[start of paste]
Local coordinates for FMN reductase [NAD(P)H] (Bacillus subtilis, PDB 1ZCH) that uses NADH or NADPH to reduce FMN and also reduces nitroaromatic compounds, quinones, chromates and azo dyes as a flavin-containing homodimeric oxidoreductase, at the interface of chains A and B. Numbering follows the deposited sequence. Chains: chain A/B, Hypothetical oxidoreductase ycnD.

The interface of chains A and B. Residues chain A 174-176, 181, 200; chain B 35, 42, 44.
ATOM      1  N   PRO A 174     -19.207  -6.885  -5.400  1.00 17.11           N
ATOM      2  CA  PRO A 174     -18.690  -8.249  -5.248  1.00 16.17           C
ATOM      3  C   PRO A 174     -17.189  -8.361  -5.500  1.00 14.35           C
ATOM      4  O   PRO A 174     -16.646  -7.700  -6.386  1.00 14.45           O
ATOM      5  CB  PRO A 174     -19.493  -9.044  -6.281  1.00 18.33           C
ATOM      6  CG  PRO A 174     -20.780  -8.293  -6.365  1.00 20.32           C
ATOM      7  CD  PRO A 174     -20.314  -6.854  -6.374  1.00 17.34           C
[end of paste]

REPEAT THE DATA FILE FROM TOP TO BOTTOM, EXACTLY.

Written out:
Local coordinates for FMN reductase [NAD(P)H] (Bacillus subtilis, PDB 1ZCH) that uses NADH or NADPH to reduce FMN and also reduces nitroaromatic compounds, quinones, chromates and azo dyes as a flavin-containing homodimeric oxidoreductase, at the interface of chains A and B. Numbering follows the deposited sequence. Chains: chain A/B, Hypothetical oxidoreductase ycnD.

The interface of chains A and B. Residues chain A 174-176, 181, 200; chain B 35, 42, 44.
ATOM      1  N   PRO A 174     -19.207  -6.885  -5.400  1.00 17.11           N
ATOM      2  CA  PRO A 174     -18.690  -8.249  -5.248  1.00 16.17           C
ATOM      3  C   PRO A 174     -17.189  -8.361  -5.500  1.00 14.35           C
ATOM      4  O   PRO A 174     -16.646  -7.700  -6.386  1.00 14.45           O
ATOM      5  CB  PRO A 174     -19.493  -9.044  -6.281  1.00 18.33           C
ATOM      6  CG  PRO A 174     -20.780  -8.293  -6.365  1.00 20.32           C
ATOM      7  CD  PRO A 174     -20.314  -6.854  -6.374  1.00 17.34           C